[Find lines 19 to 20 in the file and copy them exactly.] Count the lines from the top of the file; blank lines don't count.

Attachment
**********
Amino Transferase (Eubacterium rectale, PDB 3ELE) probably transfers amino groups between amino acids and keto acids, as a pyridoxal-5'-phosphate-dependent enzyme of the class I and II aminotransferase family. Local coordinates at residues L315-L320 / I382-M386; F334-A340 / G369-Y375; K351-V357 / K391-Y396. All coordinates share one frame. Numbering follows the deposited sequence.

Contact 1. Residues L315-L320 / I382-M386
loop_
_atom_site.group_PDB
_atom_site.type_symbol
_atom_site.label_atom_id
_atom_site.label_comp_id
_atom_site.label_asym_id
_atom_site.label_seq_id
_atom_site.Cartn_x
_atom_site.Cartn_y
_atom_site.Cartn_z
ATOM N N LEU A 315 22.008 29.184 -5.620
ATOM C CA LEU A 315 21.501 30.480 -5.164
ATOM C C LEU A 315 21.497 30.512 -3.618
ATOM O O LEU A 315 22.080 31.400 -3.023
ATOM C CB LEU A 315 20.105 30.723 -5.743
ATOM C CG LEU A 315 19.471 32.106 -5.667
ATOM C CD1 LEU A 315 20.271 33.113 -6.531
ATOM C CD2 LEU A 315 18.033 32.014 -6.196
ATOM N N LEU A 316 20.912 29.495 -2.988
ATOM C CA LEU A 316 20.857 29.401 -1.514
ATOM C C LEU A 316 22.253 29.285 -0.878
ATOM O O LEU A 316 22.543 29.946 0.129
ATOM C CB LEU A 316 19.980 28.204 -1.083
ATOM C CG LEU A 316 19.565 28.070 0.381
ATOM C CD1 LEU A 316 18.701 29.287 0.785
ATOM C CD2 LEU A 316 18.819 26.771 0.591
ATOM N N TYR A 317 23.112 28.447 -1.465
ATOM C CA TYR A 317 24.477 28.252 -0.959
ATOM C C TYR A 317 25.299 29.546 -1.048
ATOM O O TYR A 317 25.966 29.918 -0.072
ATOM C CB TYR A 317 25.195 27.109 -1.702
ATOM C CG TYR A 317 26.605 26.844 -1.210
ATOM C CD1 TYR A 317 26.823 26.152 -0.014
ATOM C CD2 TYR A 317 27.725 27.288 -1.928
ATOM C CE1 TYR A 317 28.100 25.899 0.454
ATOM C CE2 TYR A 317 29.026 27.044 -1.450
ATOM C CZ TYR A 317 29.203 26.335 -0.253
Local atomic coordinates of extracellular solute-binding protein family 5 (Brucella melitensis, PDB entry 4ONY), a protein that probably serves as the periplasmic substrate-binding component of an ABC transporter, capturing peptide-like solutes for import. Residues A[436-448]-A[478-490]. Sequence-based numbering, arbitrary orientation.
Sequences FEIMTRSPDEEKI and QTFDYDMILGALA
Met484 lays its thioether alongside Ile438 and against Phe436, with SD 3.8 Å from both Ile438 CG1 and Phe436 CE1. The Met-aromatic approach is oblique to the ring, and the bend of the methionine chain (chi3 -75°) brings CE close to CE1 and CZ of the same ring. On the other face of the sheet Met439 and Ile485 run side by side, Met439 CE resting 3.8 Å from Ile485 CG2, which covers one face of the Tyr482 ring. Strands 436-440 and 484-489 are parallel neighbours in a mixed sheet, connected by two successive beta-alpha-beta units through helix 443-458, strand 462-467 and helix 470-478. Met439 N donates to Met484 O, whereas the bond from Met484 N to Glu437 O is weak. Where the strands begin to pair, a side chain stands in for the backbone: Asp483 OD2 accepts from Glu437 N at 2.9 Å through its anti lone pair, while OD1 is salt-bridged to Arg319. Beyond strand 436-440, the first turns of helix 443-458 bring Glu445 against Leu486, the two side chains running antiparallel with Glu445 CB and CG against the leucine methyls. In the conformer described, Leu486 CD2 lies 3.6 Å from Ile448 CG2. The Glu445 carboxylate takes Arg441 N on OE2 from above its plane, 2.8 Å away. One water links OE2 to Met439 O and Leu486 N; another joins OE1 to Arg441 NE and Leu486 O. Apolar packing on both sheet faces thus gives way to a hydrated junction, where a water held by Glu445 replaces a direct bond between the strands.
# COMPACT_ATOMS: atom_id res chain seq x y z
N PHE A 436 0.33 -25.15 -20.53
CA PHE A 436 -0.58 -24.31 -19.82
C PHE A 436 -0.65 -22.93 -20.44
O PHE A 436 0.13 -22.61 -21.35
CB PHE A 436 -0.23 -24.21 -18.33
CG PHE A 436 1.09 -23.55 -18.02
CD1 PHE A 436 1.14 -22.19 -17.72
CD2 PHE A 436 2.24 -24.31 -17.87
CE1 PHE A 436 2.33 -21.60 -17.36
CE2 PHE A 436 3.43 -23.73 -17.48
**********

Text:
ATOM C CD1 LEU A 315 20.271 33.113 -6.531
ATOM C CD2 LEU A 315 18.033 32.014 -6.196